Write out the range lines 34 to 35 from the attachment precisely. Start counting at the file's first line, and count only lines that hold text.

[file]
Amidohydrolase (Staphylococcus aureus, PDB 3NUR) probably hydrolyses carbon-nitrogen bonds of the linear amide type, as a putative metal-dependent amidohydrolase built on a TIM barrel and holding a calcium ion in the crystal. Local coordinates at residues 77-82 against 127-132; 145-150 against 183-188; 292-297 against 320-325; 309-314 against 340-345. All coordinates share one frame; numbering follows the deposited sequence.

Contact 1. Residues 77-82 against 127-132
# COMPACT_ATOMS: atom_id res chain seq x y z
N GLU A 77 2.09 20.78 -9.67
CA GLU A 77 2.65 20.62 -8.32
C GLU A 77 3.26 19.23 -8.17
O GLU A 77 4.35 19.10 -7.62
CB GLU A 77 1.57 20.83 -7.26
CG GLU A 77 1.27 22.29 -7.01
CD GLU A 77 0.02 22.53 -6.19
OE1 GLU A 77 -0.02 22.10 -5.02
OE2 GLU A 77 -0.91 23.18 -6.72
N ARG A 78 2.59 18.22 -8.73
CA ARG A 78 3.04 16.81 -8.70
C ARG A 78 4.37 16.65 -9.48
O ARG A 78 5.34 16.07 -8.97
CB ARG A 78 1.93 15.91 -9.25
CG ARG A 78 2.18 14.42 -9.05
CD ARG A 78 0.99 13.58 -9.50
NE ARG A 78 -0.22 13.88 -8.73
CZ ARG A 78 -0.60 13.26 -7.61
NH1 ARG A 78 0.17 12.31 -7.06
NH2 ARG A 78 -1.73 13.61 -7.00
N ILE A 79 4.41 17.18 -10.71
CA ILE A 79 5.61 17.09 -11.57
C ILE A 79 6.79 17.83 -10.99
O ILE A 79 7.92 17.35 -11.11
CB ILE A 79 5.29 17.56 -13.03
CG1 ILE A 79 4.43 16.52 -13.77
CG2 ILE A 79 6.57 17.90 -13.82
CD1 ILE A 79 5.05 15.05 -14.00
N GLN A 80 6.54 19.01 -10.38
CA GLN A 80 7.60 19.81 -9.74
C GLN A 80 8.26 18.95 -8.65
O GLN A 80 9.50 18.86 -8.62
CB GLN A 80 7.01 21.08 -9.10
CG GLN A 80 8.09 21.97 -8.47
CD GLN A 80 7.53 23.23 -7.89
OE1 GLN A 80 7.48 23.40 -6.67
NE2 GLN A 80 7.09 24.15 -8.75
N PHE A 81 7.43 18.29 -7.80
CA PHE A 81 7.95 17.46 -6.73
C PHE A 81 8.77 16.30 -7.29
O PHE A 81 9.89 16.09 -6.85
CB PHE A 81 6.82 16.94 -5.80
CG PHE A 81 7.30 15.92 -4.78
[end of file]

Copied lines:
C GLN A 80 8.26 18.95 -8.65
O GLN A 80 9.50 18.86 -8.62